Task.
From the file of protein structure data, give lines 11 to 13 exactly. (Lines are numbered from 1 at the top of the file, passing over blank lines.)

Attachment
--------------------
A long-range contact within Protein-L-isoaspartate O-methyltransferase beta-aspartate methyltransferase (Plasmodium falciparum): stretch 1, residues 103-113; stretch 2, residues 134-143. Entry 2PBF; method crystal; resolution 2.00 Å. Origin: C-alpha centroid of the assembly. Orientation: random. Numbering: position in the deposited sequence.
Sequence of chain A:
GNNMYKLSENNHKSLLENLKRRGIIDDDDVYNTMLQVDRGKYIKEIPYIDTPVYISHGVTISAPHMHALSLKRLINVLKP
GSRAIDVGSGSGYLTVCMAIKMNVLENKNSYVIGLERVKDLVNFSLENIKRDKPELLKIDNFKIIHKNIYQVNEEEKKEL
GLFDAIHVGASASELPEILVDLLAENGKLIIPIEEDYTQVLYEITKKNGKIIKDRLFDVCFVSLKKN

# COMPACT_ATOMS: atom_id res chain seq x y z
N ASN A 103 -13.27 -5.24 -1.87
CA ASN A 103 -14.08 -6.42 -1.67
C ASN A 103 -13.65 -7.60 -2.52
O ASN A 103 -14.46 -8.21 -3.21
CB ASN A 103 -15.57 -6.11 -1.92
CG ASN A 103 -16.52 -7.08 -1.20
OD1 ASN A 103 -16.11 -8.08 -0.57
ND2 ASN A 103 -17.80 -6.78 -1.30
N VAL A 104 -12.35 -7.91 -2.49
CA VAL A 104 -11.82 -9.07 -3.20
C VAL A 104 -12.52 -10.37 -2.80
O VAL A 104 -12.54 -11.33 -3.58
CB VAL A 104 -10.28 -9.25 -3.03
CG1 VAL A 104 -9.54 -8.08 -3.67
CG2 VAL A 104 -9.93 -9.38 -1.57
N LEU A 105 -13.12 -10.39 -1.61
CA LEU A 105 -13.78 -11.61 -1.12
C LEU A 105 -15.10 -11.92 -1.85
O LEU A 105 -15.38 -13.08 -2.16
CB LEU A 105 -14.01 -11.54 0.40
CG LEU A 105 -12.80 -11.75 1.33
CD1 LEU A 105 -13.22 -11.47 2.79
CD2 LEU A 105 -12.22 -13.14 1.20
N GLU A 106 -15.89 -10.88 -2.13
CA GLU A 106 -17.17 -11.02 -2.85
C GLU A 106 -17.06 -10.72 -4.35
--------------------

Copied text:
CB ASN A 103 -15.57 -6.11 -1.92
CG ASN A 103 -16.52 -7.08 -1.20
OD1 ASN A 103 -16.11 -8.08 -0.57